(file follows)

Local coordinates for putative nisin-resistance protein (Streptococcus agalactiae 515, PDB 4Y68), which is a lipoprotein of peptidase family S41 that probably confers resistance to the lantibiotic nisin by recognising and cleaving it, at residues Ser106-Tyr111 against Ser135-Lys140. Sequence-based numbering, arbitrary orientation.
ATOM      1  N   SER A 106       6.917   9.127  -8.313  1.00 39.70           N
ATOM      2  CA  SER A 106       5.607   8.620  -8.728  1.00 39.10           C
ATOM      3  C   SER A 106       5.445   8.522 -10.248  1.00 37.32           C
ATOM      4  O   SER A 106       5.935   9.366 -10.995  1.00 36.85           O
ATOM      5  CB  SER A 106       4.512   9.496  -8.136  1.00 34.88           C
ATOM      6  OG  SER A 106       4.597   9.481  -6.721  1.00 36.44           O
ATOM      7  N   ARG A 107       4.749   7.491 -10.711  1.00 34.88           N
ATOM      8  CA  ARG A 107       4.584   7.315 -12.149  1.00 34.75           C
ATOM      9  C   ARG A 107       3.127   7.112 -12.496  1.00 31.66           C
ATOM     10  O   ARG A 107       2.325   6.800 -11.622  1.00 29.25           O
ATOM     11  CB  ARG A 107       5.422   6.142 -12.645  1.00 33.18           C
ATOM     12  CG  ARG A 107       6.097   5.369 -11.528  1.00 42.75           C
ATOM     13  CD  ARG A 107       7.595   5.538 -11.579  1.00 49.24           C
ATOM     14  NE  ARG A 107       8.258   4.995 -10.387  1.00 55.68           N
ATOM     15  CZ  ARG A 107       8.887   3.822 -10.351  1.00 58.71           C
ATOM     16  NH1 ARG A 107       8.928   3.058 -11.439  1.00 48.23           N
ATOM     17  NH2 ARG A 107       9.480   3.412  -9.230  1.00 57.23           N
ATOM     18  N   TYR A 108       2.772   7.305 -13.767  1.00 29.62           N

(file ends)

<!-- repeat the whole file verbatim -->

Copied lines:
Local coordinates for putative nisin-resistance protein (Streptococcus agalactiae 515, PDB 4Y68), which is a lipoprotein of peptidase family S41 that probably confers resistance to the lantibiotic nisin by recognising and cleaving it, at residues Ser106-Tyr111 against Ser135-Lys140. Sequence-based numbering, arbitrary orientation.
ATOM      1  N   SER A 106       6.917   9.127  -8.313  1.00 39.70           N
ATOM      2  CA  SER A 106       5.607   8.620  -8.728  1.00 39.10           C
ATOM      3  C   SER A 106       5.445   8.522 -10.248  1.00 37.32           C
ATOM      4  O   SER A 106       5.935   9.366 -10.995  1.00 36.85           O
ATOM      5  CB  SER A 106       4.512   9.496  -8.136  1.00 34.88           C
ATOM      6  OG  SER A 106       4.597   9.481  -6.721  1.00 36.44           O
ATOM      7  N   ARG A 107       4.749   7.491 -10.711  1.00 34.88           N
ATOM      8  CA  ARG A 107       4.584   7.315 -12.149  1.00 34.75           C
ATOM      9  C   ARG A 107       3.127   7.112 -12.496  1.00 31.66           C
ATOM     10  O   ARG A 107       2.325   6.800 -11.622  1.00 29.25           O
ATOM     11  CB  ARG A 107       5.422   6.142 -12.645  1.00 33.18           C
ATOM     12  CG  ARG A 107       6.097   5.369 -11.528  1.00 42.75           C
ATOM     13  CD  ARG A 107       7.595   5.538 -11.579  1.00 49.24           C
ATOM     14  NE  ARG A 107       8.258   4.995 -10.387  1.00 55.68           N
ATOM     15  CZ  ARG A 107       8.887   3.822 -10.351  1.00 58.71           C
ATOM     16  NH1 ARG A 107       8.928   3.058 -11.439  1.00 48.23           N
ATOM     17  NH2 ARG A 107       9.480   3.412  -9.230  1.00 57.23           N
ATOM     18  N   TYR A 108       2.772   7.305 -13.767  1.00 29.62           N